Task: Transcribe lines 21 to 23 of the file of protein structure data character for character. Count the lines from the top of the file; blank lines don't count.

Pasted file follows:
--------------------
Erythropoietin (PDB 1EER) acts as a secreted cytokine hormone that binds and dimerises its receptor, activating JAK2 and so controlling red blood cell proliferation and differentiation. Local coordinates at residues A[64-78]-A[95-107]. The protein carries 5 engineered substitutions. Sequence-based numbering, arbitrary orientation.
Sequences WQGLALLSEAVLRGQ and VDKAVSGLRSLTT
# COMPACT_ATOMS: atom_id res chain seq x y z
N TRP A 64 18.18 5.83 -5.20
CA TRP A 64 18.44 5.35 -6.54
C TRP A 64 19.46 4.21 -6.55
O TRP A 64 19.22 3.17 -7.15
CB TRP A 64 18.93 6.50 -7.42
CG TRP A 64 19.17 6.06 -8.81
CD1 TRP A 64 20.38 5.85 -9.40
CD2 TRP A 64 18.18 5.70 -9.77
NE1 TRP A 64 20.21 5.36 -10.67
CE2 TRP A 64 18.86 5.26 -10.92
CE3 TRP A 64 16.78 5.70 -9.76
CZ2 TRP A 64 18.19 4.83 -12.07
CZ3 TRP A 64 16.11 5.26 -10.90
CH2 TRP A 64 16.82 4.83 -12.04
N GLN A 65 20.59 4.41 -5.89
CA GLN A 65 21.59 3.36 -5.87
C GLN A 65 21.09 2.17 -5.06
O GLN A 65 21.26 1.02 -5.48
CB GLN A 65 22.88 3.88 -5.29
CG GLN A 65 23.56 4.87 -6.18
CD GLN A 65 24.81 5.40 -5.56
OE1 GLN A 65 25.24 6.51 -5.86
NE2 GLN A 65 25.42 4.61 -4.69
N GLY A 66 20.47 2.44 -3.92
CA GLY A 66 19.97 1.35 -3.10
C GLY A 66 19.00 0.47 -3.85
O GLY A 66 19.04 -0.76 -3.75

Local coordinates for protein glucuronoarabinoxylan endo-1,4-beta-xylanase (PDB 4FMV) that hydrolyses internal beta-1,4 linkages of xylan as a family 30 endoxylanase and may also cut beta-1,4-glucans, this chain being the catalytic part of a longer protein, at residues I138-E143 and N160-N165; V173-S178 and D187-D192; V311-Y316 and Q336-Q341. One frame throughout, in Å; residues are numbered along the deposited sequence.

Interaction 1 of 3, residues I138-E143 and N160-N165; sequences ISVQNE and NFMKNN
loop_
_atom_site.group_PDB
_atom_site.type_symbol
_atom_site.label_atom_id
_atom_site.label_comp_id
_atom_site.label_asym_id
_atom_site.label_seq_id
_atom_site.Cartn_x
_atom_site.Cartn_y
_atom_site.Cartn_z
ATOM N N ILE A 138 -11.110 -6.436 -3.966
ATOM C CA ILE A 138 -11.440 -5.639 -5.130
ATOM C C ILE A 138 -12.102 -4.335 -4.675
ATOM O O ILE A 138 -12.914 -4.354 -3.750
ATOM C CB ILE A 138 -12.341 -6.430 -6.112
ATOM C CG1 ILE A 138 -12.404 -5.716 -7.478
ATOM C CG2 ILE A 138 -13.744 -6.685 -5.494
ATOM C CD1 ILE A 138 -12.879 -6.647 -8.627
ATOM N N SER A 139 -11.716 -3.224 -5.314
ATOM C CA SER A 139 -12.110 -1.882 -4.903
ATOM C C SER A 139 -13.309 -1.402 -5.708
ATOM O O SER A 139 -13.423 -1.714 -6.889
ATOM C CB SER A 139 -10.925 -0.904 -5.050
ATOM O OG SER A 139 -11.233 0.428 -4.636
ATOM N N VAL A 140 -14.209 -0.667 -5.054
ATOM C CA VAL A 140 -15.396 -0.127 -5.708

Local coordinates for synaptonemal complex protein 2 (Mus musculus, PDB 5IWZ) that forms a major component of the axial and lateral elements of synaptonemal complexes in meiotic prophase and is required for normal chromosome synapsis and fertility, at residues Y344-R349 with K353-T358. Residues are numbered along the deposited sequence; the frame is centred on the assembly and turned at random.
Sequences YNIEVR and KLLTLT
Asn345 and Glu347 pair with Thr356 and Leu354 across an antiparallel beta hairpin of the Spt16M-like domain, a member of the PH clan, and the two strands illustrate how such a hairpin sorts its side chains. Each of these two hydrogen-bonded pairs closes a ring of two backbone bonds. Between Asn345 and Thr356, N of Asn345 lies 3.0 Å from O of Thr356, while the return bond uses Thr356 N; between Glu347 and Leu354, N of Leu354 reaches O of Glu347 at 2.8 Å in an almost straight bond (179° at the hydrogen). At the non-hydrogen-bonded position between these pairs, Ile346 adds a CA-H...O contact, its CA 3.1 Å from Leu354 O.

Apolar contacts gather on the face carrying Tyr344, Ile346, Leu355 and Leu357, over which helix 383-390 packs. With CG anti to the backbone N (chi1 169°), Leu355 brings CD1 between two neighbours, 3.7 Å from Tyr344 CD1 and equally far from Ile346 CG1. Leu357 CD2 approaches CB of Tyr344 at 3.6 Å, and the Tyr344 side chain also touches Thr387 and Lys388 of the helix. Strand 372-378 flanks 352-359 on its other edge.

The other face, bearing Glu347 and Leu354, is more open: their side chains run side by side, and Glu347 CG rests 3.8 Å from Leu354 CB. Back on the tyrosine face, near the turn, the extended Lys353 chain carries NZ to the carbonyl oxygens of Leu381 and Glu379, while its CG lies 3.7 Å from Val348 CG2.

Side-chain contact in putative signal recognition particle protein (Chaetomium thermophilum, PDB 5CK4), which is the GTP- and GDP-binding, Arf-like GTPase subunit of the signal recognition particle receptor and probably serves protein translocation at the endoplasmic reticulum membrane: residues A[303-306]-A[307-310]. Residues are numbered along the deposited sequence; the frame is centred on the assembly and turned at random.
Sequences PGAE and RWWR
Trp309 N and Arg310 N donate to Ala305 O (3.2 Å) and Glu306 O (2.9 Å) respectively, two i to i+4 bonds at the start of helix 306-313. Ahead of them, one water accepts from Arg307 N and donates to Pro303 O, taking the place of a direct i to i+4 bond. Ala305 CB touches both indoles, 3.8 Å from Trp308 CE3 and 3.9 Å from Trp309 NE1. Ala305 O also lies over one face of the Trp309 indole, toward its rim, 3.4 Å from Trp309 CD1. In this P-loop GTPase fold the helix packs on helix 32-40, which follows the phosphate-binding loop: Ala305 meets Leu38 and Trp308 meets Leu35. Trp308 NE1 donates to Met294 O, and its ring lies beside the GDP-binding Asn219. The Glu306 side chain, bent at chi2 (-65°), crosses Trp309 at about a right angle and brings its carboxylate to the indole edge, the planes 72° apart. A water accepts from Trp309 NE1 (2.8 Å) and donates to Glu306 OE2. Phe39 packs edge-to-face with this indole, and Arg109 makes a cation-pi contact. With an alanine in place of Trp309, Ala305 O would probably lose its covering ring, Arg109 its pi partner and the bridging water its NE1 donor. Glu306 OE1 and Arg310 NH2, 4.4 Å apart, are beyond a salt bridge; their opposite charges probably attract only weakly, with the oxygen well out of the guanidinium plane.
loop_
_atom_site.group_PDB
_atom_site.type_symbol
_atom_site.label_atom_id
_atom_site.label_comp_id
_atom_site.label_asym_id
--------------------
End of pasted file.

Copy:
O GLN A 65 21.26 1.02 -5.48
CB GLN A 65 22.88 3.88 -5.29
CG GLN A 65 23.56 4.87 -6.18